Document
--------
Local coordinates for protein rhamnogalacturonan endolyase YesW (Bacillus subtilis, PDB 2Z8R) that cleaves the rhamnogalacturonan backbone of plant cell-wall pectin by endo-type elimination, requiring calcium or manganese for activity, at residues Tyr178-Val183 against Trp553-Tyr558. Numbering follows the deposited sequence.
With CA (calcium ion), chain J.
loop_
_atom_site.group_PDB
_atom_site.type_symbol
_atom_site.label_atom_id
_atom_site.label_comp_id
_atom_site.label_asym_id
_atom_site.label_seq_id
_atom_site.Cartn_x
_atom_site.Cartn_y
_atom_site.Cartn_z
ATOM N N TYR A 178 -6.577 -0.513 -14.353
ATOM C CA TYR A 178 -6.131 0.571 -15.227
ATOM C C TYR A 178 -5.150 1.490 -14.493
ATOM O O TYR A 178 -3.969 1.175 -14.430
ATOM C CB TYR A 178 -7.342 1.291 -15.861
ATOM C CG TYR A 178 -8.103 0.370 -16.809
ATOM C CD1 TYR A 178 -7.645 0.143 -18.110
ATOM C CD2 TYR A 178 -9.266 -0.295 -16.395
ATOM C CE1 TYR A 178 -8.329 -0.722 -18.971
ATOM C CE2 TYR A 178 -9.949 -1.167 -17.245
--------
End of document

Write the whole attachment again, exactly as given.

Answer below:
Local coordinates for protein rhamnogalacturonan endolyase YesW (Bacillus subtilis, PDB 2Z8R) that cleaves the rhamnogalacturonan backbone of plant cell-wall pectin by endo-type elimination, requiring calcium or manganese for activity, at residues Tyr178-Val183 against Trp553-Tyr558. Numbering follows the deposited sequence.
With CA (calcium ion), chain J.
loop_
_atom_site.group_PDB
_atom_site.type_symbol
_atom_site.label_atom_id
_atom_site.label_comp_id
_atom_site.label_asym_id
_atom_site.label_seq_id
_atom_site.Cartn_x
_atom_site.Cartn_y
_atom_site.Cartn_z
ATOM N N TYR A 178 -6.577 -0.513 -14.353
ATOM C CA TYR A 178 -6.131 0.571 -15.227
ATOM C C TYR A 178 -5.150 1.490 -14.493
ATOM O O TYR A 178 -3.969 1.175 -14.430
ATOM C CB TYR A 178 -7.342 1.291 -15.861
ATOM C CG TYR A 178 -8.103 0.370 -16.809
ATOM C CD1 TYR A 178 -7.645 0.143 -18.110
ATOM C CD2 TYR A 178 -9.266 -0.295 -16.395
ATOM C CE1 TYR A 178 -8.329 -0.722 -18.971
ATOM C CE2 TYR A 178 -9.949 -1.167 -17.245